Robert Worth Bingham and the Southern Mystique: From the Old South to the New South and Beyond

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Kent State University Press, 1997 - Biography & Autobiography - 258 pages
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Robert Worth Bingham (1871-1937) rose to great heights as a newspaper publisher, political leader, and ambassador, but his life is surrounded by controversy to this day. Charges that he contributed to the death of his second wife, an heiress whose bequest of five million dollars helped purchase the Louisville Courier-Journal and Times, followed him to the grave. For three quarters of a century the history of the Bingham family of Louisville, Kentucky, has been one of tragedy and controversy as well as wealth, power, and prestige. The breakup of the Bingham dynasty in 1986, vividly chronicled on CBS television's "Sixty Minutes" generated a flurry of books and articles on Bingham and his family, much of it portraying Bingham as a villain. In some accounts, Bingham drove his first wife to suicide and gave syphilis to the second before murdering her to gain control of her inheritance. William E. Ellis's Robert Worth Bingham and the Southern Mystique is an evenhanded, well-researched, and comprehensive biography of a controversial man. Ellis reveals Bingham's strengths as well as his frailties, and he specifically refutes some of the charges made against Bingham.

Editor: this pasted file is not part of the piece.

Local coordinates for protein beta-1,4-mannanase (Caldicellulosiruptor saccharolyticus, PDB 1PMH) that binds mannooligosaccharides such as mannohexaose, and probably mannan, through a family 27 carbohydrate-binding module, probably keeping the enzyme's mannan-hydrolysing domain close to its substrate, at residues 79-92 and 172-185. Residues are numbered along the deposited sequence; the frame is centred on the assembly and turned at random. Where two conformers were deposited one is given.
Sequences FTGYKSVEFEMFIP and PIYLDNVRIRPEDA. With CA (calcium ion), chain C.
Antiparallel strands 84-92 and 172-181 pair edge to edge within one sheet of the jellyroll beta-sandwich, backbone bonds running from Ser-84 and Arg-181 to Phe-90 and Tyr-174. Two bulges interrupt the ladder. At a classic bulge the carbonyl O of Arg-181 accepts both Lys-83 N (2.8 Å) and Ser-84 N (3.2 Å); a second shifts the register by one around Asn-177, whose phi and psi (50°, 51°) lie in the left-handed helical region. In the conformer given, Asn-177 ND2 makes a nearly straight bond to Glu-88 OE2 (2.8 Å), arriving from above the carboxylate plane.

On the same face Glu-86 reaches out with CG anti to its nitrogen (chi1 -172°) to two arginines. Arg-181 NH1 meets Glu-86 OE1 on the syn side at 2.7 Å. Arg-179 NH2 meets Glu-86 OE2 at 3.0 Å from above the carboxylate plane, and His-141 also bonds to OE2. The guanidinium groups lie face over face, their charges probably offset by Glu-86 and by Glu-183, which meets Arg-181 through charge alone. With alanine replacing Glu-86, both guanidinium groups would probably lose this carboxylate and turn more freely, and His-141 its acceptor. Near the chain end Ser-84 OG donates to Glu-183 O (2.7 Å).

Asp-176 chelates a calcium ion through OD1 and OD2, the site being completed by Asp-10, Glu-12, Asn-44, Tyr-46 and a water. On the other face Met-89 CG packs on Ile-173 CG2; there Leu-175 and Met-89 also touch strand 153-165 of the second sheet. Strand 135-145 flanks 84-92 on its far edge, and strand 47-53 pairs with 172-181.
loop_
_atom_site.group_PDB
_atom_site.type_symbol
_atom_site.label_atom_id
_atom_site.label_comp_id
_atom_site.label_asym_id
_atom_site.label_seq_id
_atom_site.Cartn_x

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From the Old South to the New
From the New South to Progressivism
And Politics The Damnedest in Kentucky
Founding a Dynasty
My Great Plan A Case Study in Business Progressivism
The 1920s Publisher Businessman Father
Politics in the Twenties The Damnedest Again
Kentuckian in Knee Breeches
A World Closer to War and Battles on the Home Front
Turning Points
A Good Friend Lost
From the Old South to the New South and Beyond
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